God Save the Queens: The Essential History of Women in Hip-Hop by Kathy Iandoli

For far too long, women in hip-hop have been relegated to the shadows, viewed as the designated “First Lady” thrown a contract, a pawn in some beef, or even worse. But as Kathy Iandoli makes clear, the reality is very different. Today, hip-hop is dominated by successful women such as Cardi B and Nicki Minaj, yet there are scores of female artists whose influence continues to resonate. God Save the Queens pays tribute to the women of hip-hop–from the early work of Roxanne Shante, to hitmakers like Queen Latifah and Missy Elliot, to the superstars of today. Exploring issues of gender, money, sexuality, violence, body image, feuds, objectification and more, God Save the Queens is an important and monumental work of music journalism that at last gives these influential female artists the respect they have long deserved.

Promise That You Will Sing About Me: The Power and Poetry of Kendrick Lamar by Miles Marshall Lewis

Widely known for his incredible lyrics and powerful music, Kendrick Lamar is regarded as one of the greatest rappers of all time. Promise That You Will Sing About Me explores his life, his roots, his music, his lyrics, and how he has shaped the musical landscape of this generation. With incredible graphic design, quotes, lyrics and commentary from Ta-Nehisi Coates, Alicia Garza and more, this book provides an in-depth look at how Kendrick came to be who he is today, his world, how he creates his lyrics and music, and how he revolutionizes the music industry from the inside.

it was all a dream

It Was All a Dream: Biggie and the World That Made Him by Justin Tinsley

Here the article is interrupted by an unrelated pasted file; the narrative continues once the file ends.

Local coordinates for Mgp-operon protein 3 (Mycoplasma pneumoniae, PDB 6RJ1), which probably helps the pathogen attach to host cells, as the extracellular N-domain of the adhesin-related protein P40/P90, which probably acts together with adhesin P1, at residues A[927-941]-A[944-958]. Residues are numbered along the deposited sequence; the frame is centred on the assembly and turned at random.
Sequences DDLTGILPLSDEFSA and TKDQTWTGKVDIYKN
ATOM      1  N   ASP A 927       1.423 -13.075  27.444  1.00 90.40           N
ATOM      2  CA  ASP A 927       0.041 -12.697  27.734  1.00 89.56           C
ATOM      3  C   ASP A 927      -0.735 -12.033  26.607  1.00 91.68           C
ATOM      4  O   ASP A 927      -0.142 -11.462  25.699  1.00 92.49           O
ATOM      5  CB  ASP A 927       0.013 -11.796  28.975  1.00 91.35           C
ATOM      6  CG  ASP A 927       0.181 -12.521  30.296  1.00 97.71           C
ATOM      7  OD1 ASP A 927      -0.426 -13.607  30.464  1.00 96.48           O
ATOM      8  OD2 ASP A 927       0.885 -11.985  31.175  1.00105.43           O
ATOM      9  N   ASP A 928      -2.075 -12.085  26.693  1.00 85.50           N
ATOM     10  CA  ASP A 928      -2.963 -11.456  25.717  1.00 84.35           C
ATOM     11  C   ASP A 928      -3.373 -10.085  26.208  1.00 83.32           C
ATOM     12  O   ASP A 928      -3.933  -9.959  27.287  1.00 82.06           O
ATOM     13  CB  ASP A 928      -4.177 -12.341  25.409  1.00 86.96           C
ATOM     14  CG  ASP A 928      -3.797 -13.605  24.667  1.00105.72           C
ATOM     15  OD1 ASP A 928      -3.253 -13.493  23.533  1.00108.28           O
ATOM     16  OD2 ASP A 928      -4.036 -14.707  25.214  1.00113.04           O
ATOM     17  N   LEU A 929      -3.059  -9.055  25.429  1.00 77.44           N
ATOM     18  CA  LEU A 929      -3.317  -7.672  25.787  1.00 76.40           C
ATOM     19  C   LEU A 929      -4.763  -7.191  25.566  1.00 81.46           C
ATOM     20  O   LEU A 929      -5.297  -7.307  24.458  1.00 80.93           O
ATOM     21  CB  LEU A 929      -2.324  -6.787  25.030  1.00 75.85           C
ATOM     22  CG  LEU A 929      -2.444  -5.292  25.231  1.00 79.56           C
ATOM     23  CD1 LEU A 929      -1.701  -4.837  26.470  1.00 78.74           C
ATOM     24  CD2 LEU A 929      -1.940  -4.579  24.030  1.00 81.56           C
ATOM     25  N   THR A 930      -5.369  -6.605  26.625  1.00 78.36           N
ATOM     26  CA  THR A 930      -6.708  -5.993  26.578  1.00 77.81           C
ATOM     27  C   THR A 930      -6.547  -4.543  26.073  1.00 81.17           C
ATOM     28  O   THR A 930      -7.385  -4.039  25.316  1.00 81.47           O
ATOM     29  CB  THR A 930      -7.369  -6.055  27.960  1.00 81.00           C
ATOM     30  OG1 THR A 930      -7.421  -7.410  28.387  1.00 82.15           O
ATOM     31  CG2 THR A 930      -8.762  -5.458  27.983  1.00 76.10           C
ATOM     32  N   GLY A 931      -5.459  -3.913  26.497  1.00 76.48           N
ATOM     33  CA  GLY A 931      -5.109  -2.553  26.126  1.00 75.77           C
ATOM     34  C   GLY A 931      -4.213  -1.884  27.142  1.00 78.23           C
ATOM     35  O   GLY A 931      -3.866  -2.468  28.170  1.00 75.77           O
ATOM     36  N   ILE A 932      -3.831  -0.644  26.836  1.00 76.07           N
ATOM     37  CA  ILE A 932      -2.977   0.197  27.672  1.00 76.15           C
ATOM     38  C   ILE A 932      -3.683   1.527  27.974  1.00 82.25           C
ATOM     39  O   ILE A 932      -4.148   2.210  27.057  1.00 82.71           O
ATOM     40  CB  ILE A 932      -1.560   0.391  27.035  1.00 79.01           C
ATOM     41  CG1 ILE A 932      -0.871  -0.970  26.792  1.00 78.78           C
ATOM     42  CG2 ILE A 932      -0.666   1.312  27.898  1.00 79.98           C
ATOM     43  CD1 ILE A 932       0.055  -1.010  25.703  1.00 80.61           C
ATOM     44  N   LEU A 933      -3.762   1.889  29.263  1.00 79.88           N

The Notorious B.I.G. was one of the most charismatic and talented artists of the 1990s. Born Christopher Wallace and raised in Clinton Hill/Bed Stuy, Brooklyn, Biggie lived an almost archetypal rap life: young trouble, drug dealing, guns, prison, a giant hit record, the wealth and international superstardom that came with it, then an early violent death. Biggie released his first record, Ready to Die, in 1994, when he was only 22. Less than three years later, he was killed just days before the planned release of his second record, Life After Death. Journalist Justin Tinsley’s It Was All a Dream is a fresh, insightful telling of the life beyond the legend. It places Biggie’s life in context, both within the history of rap but also the wider cultural and political forces that shaped him, including Caribbean immigration, the Reagan era disinvestment in public education, street life, the war on drugs, mass incarceration, and the booming, creative, and influential 1990s music industry.

Jay-Z: Made In America by Michael Eric Dyson

The author wrestles with the biggest themes of Jay-Z’s career, including hustling, and recognizes the way that he’s always woven politics into his music, making important statements about race, criminal justice, black wealth, and social injustice.

Beastie Boys Book by Michael Diamond and Adam Horovitz